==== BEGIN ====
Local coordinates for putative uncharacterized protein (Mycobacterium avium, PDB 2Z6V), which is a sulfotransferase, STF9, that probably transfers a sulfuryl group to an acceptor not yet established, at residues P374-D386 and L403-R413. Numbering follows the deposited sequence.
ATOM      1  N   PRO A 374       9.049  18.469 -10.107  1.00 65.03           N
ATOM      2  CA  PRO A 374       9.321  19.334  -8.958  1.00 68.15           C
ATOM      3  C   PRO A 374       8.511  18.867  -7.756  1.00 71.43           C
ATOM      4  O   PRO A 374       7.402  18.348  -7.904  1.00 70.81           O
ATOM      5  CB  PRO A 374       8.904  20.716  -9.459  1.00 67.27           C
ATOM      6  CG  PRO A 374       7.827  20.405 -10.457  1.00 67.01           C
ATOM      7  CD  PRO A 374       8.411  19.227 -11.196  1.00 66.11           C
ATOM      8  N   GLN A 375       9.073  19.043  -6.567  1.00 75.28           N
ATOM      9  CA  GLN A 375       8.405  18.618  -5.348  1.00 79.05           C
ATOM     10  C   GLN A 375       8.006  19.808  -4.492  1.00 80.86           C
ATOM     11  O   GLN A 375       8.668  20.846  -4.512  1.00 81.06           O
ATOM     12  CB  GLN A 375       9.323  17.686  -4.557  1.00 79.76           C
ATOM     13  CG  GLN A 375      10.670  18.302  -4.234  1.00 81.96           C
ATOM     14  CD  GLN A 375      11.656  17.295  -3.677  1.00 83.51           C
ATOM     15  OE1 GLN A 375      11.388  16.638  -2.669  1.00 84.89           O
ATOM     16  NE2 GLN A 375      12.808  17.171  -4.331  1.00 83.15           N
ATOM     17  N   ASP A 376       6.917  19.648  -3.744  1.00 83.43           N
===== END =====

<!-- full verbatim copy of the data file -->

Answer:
Local coordinates for putative uncharacterized protein (Mycobacterium avium, PDB 2Z6V), which is a sulfotransferase, STF9, that probably transfers a sulfuryl group to an acceptor not yet established, at residues P374-D386 and L403-R413. Numbering follows the deposited sequence.
ATOM      1  N   PRO A 374       9.049  18.469 -10.107  1.00 65.03           N
ATOM      2  CA  PRO A 374       9.321  19.334  -8.958  1.00 68.15           C
ATOM      3  C   PRO A 374       8.511  18.867  -7.756  1.00 71.43           C
ATOM      4  O   PRO A 374       7.402  18.348  -7.904  1.00 70.81           O
ATOM      5  CB  PRO A 374       8.904  20.716  -9.459  1.00 67.27           C
ATOM      6  CG  PRO A 374       7.827  20.405 -10.457  1.00 67.01           C
ATOM      7  CD  PRO A 374       8.411  19.227 -11.196  1.00 66.11           C
ATOM      8  N   GLN A 375       9.073  19.043  -6.567  1.00 75.28           N
ATOM      9  CA  GLN A 375       8.405  18.618  -5.348  1.00 79.05           C
ATOM     10  C   GLN A 375       8.006  19.808  -4.492  1.00 80.86           C
ATOM     11  O   GLN A 375       8.668  20.846  -4.512  1.00 81.06           O
ATOM     12  CB  GLN A 375       9.323  17.686  -4.557  1.00 79.76           C
ATOM     13  CG  GLN A 375      10.670  18.302  -4.234  1.00 81.96           C
ATOM     14  CD  GLN A 375      11.656  17.295  -3.677  1.00 83.51           C
ATOM     15  OE1 GLN A 375      11.388  16.638  -2.669  1.00 84.89           O
ATOM     16  NE2 GLN A 375      12.808  17.171  -4.331  1.00 83.15           N
ATOM     17  N   ASP A 376       6.917  19.648  -3.744  1.00 83.43           N